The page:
And then, of course there is gender. Gender Equity is de rigour these days – and thank God for that, because after all I’ve spent 20 years of my professional life working to achieve it. But what is gender? I find myself increasingly challenged with the fact that gender is not ‘binary’ and that my focus on women is limited by my own emerging unconscious bias.
‘I assist women move into positions of leadership and power,’ I blithely say when asked. I think I mean anyone who presents as a woman, who identifies as a woman and wants to progress – trans women, gay women, Asian women, Indigenous women – there really has not been any limits in my conscious mind but I too, have been blinded and blocked by unconscious bias – my own, and that of the people I work with.
I am baffled by stereotypes that implicitly assume all women share the same experiences, backgrounds, aspirations, interests, styles and traits… and have you noticed that many of those in senior positions are eerily similar in look, speech and action?
And then, of course ‘what about the men?’ And all the others? Where are they? We implicitly exclude so many people, so many experiences, so many alternative ways of being when we categorise.
Labels segregate and keep us separate. They divide and will conquer if we continue to use them so mindlessly.
Remember the Venn diagram we learnt in Maths? We were taught that there is overlap, cross over, seepage within and between sets and categories. But we forget. It’s difficult for us to notice the people we work with, live with, walk past on a daily basis for who they are, and all they are, people with a collage of experiences and motley histories, who show up and live up to whatever the constructs of their own and our minds contain them in.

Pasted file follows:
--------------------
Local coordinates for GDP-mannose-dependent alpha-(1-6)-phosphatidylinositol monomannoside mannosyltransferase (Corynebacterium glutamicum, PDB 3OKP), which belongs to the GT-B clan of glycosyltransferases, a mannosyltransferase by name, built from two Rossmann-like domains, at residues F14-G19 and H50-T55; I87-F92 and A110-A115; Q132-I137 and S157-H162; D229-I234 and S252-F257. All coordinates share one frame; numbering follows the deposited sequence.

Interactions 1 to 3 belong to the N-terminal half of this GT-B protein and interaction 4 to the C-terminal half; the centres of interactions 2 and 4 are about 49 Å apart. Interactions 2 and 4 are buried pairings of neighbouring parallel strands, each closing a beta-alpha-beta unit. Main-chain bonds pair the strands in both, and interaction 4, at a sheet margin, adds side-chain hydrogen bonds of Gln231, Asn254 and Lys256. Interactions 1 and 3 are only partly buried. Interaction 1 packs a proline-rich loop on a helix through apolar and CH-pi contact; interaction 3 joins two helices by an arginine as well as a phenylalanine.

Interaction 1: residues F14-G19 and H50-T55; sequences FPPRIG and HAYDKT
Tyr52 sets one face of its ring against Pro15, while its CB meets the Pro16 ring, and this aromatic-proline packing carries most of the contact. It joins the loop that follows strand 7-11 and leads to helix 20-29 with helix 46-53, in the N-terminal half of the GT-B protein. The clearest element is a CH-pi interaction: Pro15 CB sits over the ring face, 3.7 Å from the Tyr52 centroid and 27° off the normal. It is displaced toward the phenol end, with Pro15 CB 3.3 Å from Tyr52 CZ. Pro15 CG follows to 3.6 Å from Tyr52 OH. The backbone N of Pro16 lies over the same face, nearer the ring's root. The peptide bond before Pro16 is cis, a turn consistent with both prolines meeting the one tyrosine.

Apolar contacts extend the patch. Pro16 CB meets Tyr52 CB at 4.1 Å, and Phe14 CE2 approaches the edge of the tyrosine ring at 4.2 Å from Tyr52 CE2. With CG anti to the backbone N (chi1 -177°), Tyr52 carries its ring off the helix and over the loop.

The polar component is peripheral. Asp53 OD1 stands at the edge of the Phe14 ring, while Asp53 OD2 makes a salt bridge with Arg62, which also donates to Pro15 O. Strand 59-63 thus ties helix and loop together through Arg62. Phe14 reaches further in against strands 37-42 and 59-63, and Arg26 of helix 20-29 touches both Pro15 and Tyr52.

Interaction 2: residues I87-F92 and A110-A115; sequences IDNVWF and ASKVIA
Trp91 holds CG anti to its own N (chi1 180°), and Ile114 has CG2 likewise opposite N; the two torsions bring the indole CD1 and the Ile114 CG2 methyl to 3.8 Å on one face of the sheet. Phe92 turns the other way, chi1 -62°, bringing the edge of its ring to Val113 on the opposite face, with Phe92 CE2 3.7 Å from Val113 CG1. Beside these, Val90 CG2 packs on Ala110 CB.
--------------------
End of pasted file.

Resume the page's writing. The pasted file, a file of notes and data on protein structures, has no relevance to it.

Now more than ever, as the world becomes more divisive, as Australians become more vocal about who they want entering our country, we must become learn to see beyond form, beyond categories, labels, boxes and digitised statements of identity.
It’s time to be present, to pay attention, listen, see, affirm and validate the people we encounter. To respond to the who behind the what, to respond to what is being conveyed to us, not what we fear, project or want to see and hear.
And yes, this is hard. But it starts with awareness. It starts with noticing that each of us is more than we see, think or hear. We are not singular, we are multiple.
And perhaps the lessons from our maths classes have far more relevance than the language we learned in English.